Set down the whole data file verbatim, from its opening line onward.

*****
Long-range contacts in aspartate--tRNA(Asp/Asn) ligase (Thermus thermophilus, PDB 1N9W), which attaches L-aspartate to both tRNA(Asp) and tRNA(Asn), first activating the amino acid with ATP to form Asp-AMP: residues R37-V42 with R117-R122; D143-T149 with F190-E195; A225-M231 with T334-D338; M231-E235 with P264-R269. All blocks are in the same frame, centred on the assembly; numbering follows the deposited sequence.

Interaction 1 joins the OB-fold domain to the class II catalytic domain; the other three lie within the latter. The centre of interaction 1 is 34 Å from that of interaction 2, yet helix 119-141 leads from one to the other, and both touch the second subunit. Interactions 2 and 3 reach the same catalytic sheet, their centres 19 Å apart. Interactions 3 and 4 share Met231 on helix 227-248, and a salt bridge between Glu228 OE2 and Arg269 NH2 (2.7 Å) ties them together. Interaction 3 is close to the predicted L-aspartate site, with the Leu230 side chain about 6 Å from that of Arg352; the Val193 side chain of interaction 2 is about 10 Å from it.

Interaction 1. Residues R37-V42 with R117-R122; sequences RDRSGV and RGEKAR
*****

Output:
Long-range contacts in aspartate--tRNA(Asp/Asn) ligase (Thermus thermophilus, PDB 1N9W), which attaches L-aspartate to both tRNA(Asp) and tRNA(Asn), first activating the amino acid with ATP to form Asp-AMP: residues R37-V42 with R117-R122; D143-T149 with F190-E195; A225-M231 with T334-D338; M231-E235 with P264-R269. All blocks are in the same frame, centred on the assembly; numbering follows the deposited sequence.

Interaction 1 joins the OB-fold domain to the class II catalytic domain; the other three lie within the latter. The centre of interaction 1 is 34 Å from that of interaction 2, yet helix 119-141 leads from one to the other, and both touch the second subunit. Interactions 2 and 3 reach the same catalytic sheet, their centres 19 Å apart. Interactions 3 and 4 share Met231 on helix 227-248, and a salt bridge between Glu228 OE2 and Arg269 NH2 (2.7 Å) ties them together. Interaction 3 is close to the predicted L-aspartate site, with the Leu230 side chain about 6 Å from that of Arg352; the Val193 side chain of interaction 2 is about 10 Å from it.

Interaction 1. Residues R37-V42 with R117-R122; sequences RDRSGV and RGEKAR